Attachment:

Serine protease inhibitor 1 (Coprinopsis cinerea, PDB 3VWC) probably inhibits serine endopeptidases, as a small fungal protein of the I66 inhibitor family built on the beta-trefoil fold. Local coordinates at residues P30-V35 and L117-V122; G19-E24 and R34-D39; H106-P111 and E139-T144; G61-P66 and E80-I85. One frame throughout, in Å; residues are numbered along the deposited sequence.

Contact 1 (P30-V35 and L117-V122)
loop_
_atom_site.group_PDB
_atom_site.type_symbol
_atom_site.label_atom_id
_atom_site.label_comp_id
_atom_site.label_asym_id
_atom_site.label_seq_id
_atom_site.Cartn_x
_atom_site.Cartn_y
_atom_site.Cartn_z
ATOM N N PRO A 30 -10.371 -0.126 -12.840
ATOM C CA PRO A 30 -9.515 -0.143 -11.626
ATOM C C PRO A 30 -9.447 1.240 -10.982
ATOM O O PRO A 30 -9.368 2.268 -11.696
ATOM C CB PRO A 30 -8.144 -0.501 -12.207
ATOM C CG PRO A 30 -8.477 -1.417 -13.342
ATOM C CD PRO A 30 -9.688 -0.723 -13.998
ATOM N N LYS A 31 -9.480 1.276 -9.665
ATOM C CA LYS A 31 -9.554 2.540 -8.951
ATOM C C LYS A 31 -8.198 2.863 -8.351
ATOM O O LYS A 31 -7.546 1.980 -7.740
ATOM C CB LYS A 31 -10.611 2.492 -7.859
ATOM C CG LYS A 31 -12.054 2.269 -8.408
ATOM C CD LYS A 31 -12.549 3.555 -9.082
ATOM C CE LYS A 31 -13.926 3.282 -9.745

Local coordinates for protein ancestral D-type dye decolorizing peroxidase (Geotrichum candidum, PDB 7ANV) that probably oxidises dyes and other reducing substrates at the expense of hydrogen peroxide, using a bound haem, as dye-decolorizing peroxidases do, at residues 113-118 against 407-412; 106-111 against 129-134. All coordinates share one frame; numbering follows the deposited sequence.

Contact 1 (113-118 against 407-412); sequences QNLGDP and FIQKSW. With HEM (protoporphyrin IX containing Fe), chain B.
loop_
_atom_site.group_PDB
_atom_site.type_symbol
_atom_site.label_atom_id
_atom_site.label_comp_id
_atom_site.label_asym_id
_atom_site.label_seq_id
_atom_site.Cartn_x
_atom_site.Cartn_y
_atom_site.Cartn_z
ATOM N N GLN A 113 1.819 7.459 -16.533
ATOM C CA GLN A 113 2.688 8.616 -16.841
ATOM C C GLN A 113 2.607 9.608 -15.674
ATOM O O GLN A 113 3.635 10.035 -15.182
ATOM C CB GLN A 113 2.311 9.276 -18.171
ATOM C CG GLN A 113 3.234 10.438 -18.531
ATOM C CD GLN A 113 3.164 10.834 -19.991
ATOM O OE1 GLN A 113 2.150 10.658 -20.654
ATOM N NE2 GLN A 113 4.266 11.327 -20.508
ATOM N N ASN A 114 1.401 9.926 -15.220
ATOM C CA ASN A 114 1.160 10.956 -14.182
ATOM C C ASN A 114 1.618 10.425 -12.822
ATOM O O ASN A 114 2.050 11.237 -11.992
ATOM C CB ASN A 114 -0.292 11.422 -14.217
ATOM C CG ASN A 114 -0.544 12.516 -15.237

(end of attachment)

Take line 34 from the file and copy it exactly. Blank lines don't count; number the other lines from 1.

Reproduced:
_atom_site.label_comp_id